Usefulness of the evaluation of left ventricular diastolic function changes during stress echocardiography in predicting exercise capacity in patients with ischemic heart failure.J Am Soc Echocardiogr. 2008 Jul; 21(7):834-40.JA
Diastolic dysfunction and elevated left ventricular (LV) filling pressure at rest are key factors of exercise intolerance in patients with heart failure (HF). There are few studies, however, that have addressed the issue of changes of LV diastolic function and filling pressure during exercise in patients with HF with severe systolic dysfunction. The ratio of early diastolic velocity of mitral inflow (E) and early myocardial diastolic velocity (E') strongly correlates with invasively obtained LV filling pressure.
We sought to assess dynamic changes of diastolic function, including LV filling pressure using Doppler tissue imaging, during stress echocardiography and its impact on exercise capacity in patients with ischemic HF.
We studied 50 adult patients (44 male and 6 female) with a mean age of 62.9 +/- 8.8 (46-79) years, mean New York Heart Association class of 1.97 +/- 0.86, and mean ejection fraction of 28.4 +/- 9.5 (10%-45%). The following conventional and tissue Doppler parameters were measured at baseline and peak exercise during semisupine stress echocardiography (20 W, 2-minute increments): peak early (E) and late (A) diastolic velocity of the mitral inflow, E/A ratio, peak early myocardial diastolic velocity (E'), and E/E' ratio. Diastolic Doppler tissue imaging indices were derived from septal, lateral, anterior, and inferior border of the mitral annulus in the apical 4- and 2-chamber views. Simultaneously during stress echocardiography peak oxygen uptake was measured. Patients were divided into two groups according to peak oxygen uptake value: group 1 with 23 patients (< 14 mL/kg/min) and group 2 with 27 patients (> or = 14 mL/kg/min).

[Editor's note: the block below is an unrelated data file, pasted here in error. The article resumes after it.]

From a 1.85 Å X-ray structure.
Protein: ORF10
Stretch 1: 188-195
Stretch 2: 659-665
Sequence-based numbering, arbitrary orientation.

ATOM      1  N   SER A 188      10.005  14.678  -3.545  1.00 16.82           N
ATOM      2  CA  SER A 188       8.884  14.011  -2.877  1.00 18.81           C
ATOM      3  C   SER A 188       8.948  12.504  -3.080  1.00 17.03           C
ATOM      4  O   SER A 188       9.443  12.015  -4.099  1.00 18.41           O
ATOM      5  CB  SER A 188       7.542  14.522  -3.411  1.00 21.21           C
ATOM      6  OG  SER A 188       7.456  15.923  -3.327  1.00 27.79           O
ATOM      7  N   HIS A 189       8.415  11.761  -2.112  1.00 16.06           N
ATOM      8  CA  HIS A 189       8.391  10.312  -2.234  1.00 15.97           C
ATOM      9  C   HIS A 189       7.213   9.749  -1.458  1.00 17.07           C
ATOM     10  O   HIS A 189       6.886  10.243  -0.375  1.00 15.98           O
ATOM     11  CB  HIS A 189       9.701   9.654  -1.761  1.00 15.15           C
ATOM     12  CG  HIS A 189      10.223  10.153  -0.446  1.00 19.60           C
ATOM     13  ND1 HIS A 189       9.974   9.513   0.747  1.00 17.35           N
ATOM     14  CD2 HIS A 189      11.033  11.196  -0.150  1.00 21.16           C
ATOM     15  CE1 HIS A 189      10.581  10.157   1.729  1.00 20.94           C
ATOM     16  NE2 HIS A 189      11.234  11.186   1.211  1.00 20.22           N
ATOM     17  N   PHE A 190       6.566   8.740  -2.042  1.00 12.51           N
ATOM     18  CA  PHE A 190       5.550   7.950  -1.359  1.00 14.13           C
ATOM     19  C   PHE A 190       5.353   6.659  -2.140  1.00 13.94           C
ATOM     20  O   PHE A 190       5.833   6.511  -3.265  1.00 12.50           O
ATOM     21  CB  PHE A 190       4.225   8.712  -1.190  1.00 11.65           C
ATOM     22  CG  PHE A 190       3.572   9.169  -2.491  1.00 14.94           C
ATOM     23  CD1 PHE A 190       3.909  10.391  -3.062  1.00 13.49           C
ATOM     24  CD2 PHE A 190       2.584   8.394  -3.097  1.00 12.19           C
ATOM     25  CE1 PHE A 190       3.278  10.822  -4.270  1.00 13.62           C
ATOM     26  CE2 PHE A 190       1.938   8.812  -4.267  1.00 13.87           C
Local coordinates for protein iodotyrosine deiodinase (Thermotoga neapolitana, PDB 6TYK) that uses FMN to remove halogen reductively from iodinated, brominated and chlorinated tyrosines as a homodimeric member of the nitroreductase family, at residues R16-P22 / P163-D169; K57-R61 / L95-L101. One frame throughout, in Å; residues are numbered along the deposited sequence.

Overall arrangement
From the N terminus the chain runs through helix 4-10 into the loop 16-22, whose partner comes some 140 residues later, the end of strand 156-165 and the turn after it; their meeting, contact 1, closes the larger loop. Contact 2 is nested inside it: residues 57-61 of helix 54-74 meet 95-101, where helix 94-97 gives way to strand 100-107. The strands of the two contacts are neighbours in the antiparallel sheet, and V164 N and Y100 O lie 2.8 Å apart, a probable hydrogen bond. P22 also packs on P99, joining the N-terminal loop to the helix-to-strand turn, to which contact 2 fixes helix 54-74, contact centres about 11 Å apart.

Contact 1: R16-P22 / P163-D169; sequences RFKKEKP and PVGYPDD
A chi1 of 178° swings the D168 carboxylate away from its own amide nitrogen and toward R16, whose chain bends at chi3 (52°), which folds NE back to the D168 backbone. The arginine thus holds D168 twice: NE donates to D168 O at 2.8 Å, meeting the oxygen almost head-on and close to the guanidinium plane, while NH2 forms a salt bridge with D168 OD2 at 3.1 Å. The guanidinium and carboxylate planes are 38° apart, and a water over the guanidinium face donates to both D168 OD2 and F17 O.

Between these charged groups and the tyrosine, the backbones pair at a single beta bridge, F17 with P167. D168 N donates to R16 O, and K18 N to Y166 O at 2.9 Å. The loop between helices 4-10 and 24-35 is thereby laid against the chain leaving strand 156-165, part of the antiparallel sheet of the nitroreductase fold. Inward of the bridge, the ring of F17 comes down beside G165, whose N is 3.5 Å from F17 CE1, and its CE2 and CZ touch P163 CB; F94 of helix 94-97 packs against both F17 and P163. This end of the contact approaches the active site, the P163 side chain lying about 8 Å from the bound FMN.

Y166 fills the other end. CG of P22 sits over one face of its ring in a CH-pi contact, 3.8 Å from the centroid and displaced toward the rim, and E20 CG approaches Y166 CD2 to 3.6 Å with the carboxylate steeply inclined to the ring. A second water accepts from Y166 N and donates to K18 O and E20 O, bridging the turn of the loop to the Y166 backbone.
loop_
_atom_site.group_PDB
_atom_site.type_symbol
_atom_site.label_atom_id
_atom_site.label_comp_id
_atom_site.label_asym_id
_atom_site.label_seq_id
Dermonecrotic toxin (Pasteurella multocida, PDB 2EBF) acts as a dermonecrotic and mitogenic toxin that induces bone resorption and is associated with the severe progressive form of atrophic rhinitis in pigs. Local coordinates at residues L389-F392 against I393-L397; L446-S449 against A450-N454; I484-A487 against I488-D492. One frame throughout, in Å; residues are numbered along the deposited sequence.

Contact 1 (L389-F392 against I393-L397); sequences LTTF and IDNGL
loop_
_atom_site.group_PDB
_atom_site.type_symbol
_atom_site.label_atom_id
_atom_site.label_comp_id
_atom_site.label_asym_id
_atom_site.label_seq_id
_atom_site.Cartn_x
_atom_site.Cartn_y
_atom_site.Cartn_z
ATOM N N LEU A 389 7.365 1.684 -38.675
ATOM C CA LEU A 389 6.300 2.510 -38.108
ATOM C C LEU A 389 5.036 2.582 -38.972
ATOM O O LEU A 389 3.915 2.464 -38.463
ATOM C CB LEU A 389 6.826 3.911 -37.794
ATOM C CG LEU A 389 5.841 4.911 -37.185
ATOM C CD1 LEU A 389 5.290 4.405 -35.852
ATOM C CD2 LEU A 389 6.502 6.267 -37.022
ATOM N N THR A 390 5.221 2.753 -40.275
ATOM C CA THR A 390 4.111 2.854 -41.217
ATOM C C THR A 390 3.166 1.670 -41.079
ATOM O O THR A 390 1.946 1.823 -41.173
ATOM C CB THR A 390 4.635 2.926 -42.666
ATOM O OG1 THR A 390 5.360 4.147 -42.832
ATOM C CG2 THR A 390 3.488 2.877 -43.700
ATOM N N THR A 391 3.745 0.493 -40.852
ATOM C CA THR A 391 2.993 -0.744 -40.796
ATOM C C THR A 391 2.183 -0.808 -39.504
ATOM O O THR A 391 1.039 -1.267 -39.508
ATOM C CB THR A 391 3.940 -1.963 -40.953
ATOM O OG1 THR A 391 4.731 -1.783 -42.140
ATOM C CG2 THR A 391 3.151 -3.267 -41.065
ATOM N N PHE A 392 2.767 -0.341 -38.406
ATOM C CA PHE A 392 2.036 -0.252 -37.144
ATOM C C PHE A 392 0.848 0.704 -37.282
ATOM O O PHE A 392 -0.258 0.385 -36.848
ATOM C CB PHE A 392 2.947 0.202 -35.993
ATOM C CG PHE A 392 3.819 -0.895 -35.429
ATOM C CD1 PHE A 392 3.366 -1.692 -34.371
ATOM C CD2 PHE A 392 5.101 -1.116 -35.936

There were significant differences in terms of E' and E/E' ratios both at rest and peak exercise between the two groups. The best correlation with exercise capacity was E/E' at peak stress (r = -0.75, P < .0001). The most useful parameter for identifying severe exercise intolerance, as indicated by peak oxygen uptake less than 14 mL/kg/min, was E/E' at peak stress with an area under receiver operating characteristic curve of 0.92. The cut-off of 18.2 for E/E' at peak stress showed a sensitivity of 85.2% with a specificity of 95.6%.
The evaluation of hemodynamic response of diastolic function, including LV filling pressure, during exercise is feasible during stress echocardiography and provides valuable information in predicting exercise capacity in patients with ischemic HF.